Once upon a time I found the ruins of an old house on a hill above the farm. It wasn’t far, just a walk off the verandah and over the fence, through the first horse paddock, down toward the dam through the small stand of tall slim scribbly gums and turpentines, along the well-trodden path around the bee-hives, the usual whiff of honey, moist eucalyptus and cool damp grass, then on further down toward the seasonal creek, through a thicket of acacia to the sighing casuarina forest by the water hole, a still, out-of-sight place of half-concealed verdure under the she-oaks, a cool soft lawn of green grass and she-oak needles running along the dry creek bed. I went quietly, deeper along the gully, then went over another fence, past blackberries and rabbit holes and finally up a gently rising track that followed an old white mahogany post and wire fence to the hilltop. There, a wire gate, too broken to open. On the ridge just above, the old house was broken too, its fractured shell hanging onto the hillside like a blasted ship, parts of the bow still standing under shattered Monterey pines. I climbed over the fence and walked along the hint of a path through the grass, up to the ruins.
The house had been pulled apart from top to bottom, the thick, roughly hewn eucalyptus piers left in rows like burial stones amidst the debris of the destruction, a blown about cairn of broken, termite-plagued beams and floorboards, broken bricks and glass, tattered corrugated iron and crumbling sheets of asbestos, tangled wire and plumbing, torn sheets of lino and newspaper cladding in shreds through rotten boards. Two thick piers lay on their sides like old canons. Someone had once started to pull them all out, but the effort to tug them from the earth clearly became too much, the project abandoned. Also abandoned and saved from the destruction, an imposing, monumental wall and white fireplace. The hearth, forsaken in the field, but still standing against the wind and rain. Presumably it too would one day fall into the heap, but for now it stood like the ruins of life itself in a monument to decay.
I wandered about here for a while, exploring and photographing the wreckage. What has always stayed with me, along with a sense of late autumnal cold and dankness, is the feeling that I was witness to something deeply symbolic, that the ruined house atop the gently rolling hill was a metaphor for the deep cultural transformation that was emerging all around me. The slow decay of the remains of a lonely farmer’s house, its decline and disintegration, its decomposition and eventual, inevitable assimilation into the environment, appeared before me in a Dantean vision of a transformation of colonial culture, a ruinously fecund metamorphosis of its radical imposition into something new and unrecognisable. This feeling radiated from the rust and decay, the slowly disintegrating parts of furniture lying around in the grass, the old cans and bottles. A page from a newspaper caught my eye as it lifted and fell in the wind. Caught up in the splintered, termite-ridden boards, an advertisement from the late 1950s or early 1960s for Persil, a laundry detergent known around the globe, which ironically shouted “Now! Prove it yourself in your own home!” I thought immediately of the trope of whiteness and its widespread use in advertisements of this kind, their easy correlation of domestic, cultural and racial cleanliness. Here, amidst the fragments and leavings, the grass and mud, was a bell tolling through time. At a hinge between the twentieth century and the future, I intuited the possibility of a profound development in the nature and character of the meaning of Australia.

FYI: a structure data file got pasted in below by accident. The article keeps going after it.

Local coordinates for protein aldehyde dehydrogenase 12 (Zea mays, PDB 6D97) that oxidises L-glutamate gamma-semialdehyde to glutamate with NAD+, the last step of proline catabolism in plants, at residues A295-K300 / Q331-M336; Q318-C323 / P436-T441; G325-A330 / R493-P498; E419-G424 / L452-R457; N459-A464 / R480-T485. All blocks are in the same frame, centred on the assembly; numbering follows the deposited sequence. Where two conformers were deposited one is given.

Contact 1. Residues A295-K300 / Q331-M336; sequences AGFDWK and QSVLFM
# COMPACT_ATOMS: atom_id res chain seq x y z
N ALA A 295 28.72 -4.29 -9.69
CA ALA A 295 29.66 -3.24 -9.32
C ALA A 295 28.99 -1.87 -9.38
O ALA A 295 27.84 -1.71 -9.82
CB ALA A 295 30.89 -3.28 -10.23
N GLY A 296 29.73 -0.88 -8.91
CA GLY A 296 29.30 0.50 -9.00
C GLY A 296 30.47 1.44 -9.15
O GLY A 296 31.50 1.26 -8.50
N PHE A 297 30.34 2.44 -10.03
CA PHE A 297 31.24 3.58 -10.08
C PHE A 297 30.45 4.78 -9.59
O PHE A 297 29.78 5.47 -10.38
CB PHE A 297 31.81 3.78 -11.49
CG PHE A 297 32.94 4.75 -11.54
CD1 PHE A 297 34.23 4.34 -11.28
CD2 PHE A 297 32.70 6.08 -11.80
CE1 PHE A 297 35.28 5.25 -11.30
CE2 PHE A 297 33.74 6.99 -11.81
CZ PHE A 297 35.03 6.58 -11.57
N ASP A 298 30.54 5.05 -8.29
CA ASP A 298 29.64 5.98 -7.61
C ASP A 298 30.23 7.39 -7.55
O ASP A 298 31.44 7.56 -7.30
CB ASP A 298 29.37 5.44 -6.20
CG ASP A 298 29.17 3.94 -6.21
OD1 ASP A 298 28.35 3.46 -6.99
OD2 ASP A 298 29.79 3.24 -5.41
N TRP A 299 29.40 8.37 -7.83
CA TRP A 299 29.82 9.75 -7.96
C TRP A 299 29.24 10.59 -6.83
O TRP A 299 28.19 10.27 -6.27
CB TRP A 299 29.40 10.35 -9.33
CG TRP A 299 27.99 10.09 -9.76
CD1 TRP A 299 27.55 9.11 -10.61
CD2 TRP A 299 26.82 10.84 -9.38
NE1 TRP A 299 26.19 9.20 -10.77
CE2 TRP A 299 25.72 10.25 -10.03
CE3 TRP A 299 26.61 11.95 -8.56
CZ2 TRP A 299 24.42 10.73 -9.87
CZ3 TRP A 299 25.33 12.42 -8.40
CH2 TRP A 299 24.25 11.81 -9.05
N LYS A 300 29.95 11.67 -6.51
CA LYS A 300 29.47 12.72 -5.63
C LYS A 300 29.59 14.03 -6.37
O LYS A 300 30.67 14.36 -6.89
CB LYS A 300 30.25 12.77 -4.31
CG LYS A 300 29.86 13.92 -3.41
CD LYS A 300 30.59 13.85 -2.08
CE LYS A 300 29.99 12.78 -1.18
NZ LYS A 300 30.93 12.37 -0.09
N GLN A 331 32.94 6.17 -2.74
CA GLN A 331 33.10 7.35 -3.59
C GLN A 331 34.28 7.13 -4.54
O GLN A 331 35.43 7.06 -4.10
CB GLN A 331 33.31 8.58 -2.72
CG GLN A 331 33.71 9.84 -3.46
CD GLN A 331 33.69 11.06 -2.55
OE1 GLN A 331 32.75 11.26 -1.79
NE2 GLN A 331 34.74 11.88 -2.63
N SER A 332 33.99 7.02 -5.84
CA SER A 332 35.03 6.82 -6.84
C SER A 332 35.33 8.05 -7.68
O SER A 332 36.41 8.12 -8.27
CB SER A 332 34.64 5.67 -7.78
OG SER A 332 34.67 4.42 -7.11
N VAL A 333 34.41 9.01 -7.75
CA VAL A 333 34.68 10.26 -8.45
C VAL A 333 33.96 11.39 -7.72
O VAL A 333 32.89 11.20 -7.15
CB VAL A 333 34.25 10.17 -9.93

In this issue of Plumwood Mountain, “Decolonisation and Geopoethics”, I have curated a group of works that feel sympathetic to the vision of a decolonised Australia, a place where settler and Indigenous cultures have begun to find an existential common ground that is beyond postcolonial. What does it look like? Here, the question is contemplated solely by non-Indigenous writers. Decolonisation can be shared by everyone, not least the hegemony, for everyone needs to take responsibility for imagining their own unique kind of transformation. In poetry and poetics, we have to think about how non-Indigenous form, western form, romantic form, lyrical form, white form, have a responsibility to current and future cultural conditions. The poets in this issue have already confronted that responsibility, and make poetry that senses and ideates the textures and vectors of an emerging decolonised consciousness in non-Indigenous writing. The renewal is about both form and content—open field, avant-lyrical, polyvalent whole-fragments, two-way decentred recentring, and just good old plain speech. A shared poetics. The country gets involved, speaks through it all, while the imagination dilates to admit everything, from all across the continent, the Pacific, the Indian. The South, all the sunlight after the imperium.
That’s what’s most human about it, how the imagination flowers and grows from the debris, reaches out in new filigrees of testing and speaking and meeting to find niches in the compost, to grow something new from the old, as has always been the way.
The nature of a thing is its character. If a geopoethics is about how we understand and write the nature of nature, the character of habitus, a decolonised geopoethics does it with that something in mind.
I walked away from the ruins, with a few photos in my pocket, a swarm of ideas buzzing about my head like native bees.
Photos by Peter Minter
Peter Minter is an inaugural member of Plumwood Mountain’s editorial board. He teaches Indigenous Studies, Creative Writing and Australian Literature at the University of Sydney. In 2013 his most recent book, In the Serious Light of Nothing, was published by the Chinese University Press Hong Kong.